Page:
There are new reading instructional architectures in the hopper that have promise for fixing the early misinstruction. But it's a tough process, because the individual has acquired "workarounds" that are not easily extinguished and a negative psychological patterns that are also obstacles.

Dick Schutz said...

Hey, I didn't say or men to imply that a child who has been taught how to read by grade 2-3, "has it made" academically. There is still lots of learning down the road. One should never stop learning new things.

But the flip side is as important as the enabling. If you haven't been taught how to read by the end of Grade 3, the probability is high that you will always be a "struggling reader," be labeled "dyslexic" and have difficulty with all school subjects."

There are new reading instructional architectures in the hopper that have promise for fixing the early misinstruction. But it's a tough process, because the individual has acquired "workarounds" that are not easily extinguished and a negative psychological patterns that are also obstacles.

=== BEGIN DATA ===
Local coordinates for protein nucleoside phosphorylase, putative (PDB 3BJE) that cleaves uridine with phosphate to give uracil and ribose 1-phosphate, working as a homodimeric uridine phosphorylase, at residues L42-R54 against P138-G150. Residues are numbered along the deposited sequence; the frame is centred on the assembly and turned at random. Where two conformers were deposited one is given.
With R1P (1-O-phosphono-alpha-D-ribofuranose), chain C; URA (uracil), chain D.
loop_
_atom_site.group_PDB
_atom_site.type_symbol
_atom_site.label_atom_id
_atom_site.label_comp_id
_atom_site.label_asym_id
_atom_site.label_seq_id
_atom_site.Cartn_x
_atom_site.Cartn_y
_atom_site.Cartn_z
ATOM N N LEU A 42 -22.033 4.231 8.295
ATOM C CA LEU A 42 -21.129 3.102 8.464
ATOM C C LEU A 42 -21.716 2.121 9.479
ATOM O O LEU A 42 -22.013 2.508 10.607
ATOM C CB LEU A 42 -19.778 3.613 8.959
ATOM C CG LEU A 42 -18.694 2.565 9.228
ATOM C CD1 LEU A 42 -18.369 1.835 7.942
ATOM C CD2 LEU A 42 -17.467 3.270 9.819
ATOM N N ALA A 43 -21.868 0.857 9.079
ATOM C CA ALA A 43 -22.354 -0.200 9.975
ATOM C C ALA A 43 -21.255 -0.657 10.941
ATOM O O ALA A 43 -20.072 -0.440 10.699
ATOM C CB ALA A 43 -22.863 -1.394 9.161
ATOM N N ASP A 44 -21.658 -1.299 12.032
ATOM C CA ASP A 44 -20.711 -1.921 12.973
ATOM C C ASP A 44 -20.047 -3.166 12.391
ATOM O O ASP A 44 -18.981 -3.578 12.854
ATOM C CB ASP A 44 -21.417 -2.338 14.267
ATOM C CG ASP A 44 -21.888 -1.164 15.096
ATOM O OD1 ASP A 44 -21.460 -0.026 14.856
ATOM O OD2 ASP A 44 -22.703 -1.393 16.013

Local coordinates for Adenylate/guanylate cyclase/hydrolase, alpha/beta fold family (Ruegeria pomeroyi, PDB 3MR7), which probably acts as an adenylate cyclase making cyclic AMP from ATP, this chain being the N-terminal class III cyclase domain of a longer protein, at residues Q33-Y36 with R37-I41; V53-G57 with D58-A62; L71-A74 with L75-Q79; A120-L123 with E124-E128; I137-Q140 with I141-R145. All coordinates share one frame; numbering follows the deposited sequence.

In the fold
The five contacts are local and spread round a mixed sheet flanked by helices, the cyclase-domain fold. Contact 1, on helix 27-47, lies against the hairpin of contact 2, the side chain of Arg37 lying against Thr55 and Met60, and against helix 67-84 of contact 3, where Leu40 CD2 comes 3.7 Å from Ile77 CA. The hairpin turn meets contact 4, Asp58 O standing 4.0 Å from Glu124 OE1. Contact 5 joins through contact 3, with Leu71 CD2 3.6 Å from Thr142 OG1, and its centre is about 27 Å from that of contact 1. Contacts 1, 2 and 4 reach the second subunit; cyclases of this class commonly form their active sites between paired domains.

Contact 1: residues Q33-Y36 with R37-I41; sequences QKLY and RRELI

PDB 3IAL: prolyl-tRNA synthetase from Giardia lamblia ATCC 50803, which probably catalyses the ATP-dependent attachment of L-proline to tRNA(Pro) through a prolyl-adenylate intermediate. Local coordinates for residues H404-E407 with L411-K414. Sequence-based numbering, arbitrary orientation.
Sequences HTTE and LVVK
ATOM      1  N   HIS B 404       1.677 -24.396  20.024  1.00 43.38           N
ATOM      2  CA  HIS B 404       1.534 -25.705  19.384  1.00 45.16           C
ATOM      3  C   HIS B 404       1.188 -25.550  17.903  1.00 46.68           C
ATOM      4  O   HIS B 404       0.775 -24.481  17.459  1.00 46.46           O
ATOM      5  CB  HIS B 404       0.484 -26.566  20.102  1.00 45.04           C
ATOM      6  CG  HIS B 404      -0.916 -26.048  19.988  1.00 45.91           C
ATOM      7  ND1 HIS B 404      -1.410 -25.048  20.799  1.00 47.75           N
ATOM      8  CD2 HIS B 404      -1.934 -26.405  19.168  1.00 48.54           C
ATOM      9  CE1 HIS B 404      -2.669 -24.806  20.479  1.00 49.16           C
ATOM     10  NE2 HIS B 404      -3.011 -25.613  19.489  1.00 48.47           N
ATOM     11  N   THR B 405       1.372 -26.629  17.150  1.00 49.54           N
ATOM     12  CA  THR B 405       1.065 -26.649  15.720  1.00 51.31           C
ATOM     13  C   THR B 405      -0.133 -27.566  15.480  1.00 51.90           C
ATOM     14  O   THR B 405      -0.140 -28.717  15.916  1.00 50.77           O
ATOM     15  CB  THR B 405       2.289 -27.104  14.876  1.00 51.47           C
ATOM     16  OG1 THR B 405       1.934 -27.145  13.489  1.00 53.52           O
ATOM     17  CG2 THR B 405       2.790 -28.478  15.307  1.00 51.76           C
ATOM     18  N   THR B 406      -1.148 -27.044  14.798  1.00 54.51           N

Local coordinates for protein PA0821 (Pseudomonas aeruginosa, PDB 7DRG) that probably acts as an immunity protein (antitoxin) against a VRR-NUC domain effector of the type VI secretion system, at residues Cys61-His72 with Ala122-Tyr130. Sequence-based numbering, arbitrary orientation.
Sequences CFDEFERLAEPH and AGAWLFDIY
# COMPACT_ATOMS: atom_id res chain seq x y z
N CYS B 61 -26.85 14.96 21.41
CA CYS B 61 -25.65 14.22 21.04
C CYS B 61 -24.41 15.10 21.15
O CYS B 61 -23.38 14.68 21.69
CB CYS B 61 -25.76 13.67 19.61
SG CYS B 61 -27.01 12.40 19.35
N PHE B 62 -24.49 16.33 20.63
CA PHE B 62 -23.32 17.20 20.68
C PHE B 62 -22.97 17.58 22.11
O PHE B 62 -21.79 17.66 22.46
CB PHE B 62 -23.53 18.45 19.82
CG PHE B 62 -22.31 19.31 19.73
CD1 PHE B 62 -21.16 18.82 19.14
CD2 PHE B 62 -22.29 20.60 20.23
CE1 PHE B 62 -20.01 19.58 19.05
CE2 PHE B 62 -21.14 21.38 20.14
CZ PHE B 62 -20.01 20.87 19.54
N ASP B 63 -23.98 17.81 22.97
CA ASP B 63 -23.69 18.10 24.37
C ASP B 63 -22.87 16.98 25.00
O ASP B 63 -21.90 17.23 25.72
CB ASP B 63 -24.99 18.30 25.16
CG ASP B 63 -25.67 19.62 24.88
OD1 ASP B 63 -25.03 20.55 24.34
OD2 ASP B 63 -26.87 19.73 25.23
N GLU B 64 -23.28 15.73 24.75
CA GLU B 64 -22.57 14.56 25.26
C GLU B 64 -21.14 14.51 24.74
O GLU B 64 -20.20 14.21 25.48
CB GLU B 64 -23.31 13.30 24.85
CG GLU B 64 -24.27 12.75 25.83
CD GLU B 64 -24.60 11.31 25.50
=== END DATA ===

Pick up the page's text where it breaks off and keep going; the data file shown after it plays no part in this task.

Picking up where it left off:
Tracy W said...

Dick, I agree that if you haven't learnt to read by the end of third grade the evidence is that it is very likely that you will continue to struggle academically.

However, earlier you said Each child now has the prerequisites necessary to progress through high school and as far into "higher ed" as the individual may care to go.

To use some mathematical jargon: we are both agreed that reading is a necessary skill for progressing as far into higher ed as the individual may care to go, however I am not sure that it is a sufficient skill.
If you did not mean to imply that reading was sufficient to go as far into higher ed as an individual may care to go, what did you mean by your statement?

Dick Schutz said...

Tracy says: "I am not sure that [reading] is a sufficient skill [for going on with future education]."

I'd put it this way. If you take care of reading by grade 2-3 the "other skills" are very likely to be included. Note. I'm NOT saying the job of "taking care of instruction" is over. Just that if we do this, all kids will have a shot at being all that they can be.